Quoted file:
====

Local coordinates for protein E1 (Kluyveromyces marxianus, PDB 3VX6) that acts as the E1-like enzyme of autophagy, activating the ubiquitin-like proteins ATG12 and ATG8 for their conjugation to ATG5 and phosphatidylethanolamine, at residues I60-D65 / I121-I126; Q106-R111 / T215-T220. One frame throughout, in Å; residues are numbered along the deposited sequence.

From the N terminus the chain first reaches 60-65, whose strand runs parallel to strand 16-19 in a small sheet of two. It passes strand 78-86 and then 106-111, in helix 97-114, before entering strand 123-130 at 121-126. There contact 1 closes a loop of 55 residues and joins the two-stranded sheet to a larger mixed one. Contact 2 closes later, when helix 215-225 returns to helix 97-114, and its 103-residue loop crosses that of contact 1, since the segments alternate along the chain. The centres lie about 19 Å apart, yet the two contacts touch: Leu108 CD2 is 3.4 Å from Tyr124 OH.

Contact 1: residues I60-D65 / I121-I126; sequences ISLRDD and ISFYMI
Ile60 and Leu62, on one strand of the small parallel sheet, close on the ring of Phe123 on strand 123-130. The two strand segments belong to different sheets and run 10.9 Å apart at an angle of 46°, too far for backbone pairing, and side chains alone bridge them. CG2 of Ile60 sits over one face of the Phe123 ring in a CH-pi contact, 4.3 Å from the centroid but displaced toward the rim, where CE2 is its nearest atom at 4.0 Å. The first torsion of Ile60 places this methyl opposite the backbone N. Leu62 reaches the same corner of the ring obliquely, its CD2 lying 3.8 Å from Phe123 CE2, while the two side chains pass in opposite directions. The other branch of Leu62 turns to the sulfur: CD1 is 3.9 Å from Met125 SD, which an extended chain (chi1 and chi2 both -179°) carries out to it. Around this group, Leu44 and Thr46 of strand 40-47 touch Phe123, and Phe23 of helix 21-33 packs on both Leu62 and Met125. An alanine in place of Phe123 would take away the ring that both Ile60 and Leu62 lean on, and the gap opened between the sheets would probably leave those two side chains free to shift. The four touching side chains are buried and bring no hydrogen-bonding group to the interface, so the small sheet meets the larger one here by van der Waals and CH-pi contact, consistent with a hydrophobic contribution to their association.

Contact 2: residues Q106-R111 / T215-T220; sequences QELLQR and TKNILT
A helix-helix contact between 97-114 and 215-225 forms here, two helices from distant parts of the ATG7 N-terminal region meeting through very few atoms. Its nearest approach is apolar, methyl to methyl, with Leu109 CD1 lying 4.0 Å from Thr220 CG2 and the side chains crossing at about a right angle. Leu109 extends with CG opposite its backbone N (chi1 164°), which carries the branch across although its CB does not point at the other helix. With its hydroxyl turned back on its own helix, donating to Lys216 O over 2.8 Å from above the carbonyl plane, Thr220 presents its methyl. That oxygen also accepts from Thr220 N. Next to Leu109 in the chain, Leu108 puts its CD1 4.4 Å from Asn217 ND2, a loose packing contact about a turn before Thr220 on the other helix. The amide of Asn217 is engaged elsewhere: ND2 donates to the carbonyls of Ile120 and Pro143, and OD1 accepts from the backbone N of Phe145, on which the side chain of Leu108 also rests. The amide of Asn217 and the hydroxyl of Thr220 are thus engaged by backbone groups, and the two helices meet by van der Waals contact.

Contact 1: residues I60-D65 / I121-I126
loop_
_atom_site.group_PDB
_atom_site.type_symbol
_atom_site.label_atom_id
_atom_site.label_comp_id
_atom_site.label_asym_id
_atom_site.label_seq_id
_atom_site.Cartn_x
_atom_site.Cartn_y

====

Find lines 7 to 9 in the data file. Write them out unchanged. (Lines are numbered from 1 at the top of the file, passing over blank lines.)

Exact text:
Contact 1: residues I60-D65 / I121-I126
loop_
_atom_site.group_PDB